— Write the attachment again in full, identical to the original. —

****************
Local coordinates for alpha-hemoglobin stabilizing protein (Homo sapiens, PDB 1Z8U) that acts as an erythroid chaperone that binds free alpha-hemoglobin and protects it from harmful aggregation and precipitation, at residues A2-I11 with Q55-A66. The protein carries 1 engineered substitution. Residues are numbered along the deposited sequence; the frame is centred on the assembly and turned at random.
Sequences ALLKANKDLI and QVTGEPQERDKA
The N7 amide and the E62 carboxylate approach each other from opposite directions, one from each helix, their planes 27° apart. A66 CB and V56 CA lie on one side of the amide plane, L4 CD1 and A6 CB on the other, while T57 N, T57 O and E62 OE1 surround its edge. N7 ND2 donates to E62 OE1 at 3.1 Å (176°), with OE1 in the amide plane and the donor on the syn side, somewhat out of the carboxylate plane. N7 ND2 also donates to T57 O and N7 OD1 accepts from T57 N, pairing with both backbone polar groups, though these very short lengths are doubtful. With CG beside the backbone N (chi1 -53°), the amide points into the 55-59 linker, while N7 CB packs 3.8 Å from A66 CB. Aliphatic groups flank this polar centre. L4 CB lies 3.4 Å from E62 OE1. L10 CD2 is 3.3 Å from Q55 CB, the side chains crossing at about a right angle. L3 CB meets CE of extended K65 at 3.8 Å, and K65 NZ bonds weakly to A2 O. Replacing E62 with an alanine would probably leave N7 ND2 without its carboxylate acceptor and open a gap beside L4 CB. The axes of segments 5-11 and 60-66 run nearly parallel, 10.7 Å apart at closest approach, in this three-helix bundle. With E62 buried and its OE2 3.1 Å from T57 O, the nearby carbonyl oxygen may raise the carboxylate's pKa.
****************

Local coordinates for alpha-hemoglobin stabilizing protein (Homo sapiens, PDB 1Z8U) that acts as an erythroid chaperone that binds free alpha-hemoglobin and protects it from harmful aggregation and precipitation, at residues A2-I11 with Q55-A66. The protein carries 1 engineered substitution. Residues are numbered along the deposited sequence; the frame is centred on the assembly and turned at random.
Sequences ALLKANKDLI and QVTGEPQERDKA
The N7 amide and the E62 carboxylate approach each other from opposite directions, one from each helix, their planes 27° apart. A66 CB and V56 CA lie on one side of the amide plane, L4 CD1 and A6 CB on the other, while T57 N, T57 O and E62 OE1 surround its edge. N7 ND2 donates to E62 OE1 at 3.1 Å (176°), with OE1 in the amide plane and the donor on the syn side, somewhat out of the carboxylate plane. N7 ND2 also donates to T57 O and N7 OD1 accepts from T57 N, pairing with both backbone polar groups, though these very short lengths are doubtful. With CG beside the backbone N (chi1 -53°), the amide points into the 55-59 linker, while N7 CB packs 3.8 Å from A66 CB. Aliphatic groups flank this polar centre. L4 CB lies 3.4 Å from E62 OE1. L10 CD2 is 3.3 Å from Q55 CB, the side chains crossing at about a right angle. L3 CB meets CE of extended K65 at 3.8 Å, and K65 NZ bonds weakly to A2 O. Replacing E62 with an alanine would probably leave N7 ND2 without its carboxylate acceptor and open a gap beside L4 CB. The axes of segments 5-11 and 60-66 run nearly parallel, 10.7 Å apart at closest approach, in this three-helix bundle. With E62 buried and its OE2 3.1 Å from T57 O, the nearby carbonyl oxygen may raise the carboxylate's pKa.